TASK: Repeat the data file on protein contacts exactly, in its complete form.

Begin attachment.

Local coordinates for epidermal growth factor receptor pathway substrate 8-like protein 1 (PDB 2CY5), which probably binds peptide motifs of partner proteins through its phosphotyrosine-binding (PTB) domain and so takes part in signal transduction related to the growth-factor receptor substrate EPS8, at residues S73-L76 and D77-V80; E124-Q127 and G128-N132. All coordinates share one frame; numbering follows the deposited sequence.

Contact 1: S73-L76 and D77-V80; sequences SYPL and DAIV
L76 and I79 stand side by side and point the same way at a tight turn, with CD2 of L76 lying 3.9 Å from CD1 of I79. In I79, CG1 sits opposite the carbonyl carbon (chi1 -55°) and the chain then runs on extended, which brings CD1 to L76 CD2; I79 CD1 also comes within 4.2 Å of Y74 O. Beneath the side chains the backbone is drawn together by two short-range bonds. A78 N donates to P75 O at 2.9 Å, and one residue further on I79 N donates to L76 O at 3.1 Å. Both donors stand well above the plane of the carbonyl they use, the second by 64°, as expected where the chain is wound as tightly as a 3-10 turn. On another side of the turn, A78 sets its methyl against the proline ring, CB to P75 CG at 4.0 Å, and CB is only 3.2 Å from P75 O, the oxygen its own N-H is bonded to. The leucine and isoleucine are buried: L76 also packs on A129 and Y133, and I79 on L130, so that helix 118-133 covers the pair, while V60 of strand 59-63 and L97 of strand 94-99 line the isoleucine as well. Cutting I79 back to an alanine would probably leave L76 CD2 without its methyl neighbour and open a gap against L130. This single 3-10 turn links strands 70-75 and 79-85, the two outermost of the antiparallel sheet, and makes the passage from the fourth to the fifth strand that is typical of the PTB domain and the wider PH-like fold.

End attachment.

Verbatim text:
Local coordinates for epidermal growth factor receptor pathway substrate 8-like protein 1 (PDB 2CY5), which probably binds peptide motifs of partner proteins through its phosphotyrosine-binding (PTB) domain and so takes part in signal transduction related to the growth-factor receptor substrate EPS8, at residues S73-L76 and D77-V80; E124-Q127 and G128-N132. All coordinates share one frame; numbering follows the deposited sequence.

Contact 1: S73-L76 and D77-V80; sequences SYPL and DAIV
L76 and I79 stand side by side and point the same way at a tight turn, with CD2 of L76 lying 3.9 Å from CD1 of I79. In I79, CG1 sits opposite the carbonyl carbon (chi1 -55°) and the chain then runs on extended, which brings CD1 to L76 CD2; I79 CD1 also comes within 4.2 Å of Y74 O. Beneath the side chains the backbone is drawn together by two short-range bonds. A78 N donates to P75 O at 2.9 Å, and one residue further on I79 N donates to L76 O at 3.1 Å. Both donors stand well above the plane of the carbonyl they use, the second by 64°, as expected where the chain is wound as tightly as a 3-10 turn. On another side of the turn, A78 sets its methyl against the proline ring, CB to P75 CG at 4.0 Å, and CB is only 3.2 Å from P75 O, the oxygen its own N-H is bonded to. The leucine and isoleucine are buried: L76 also packs on A129 and Y133, and I79 on L130, so that helix 118-133 covers the pair, while V60 of strand 59-63 and L97 of strand 94-99 line the isoleucine as well. Cutting I79 back to an alanine would probably leave L76 CD2 without its methyl neighbour and open a gap against L130. This single 3-10 turn links strands 70-75 and 79-85, the two outermost of the antiparallel sheet, and makes the passage from the fourth to the fifth strand that is typical of the PTB domain and the wider PH-like fold.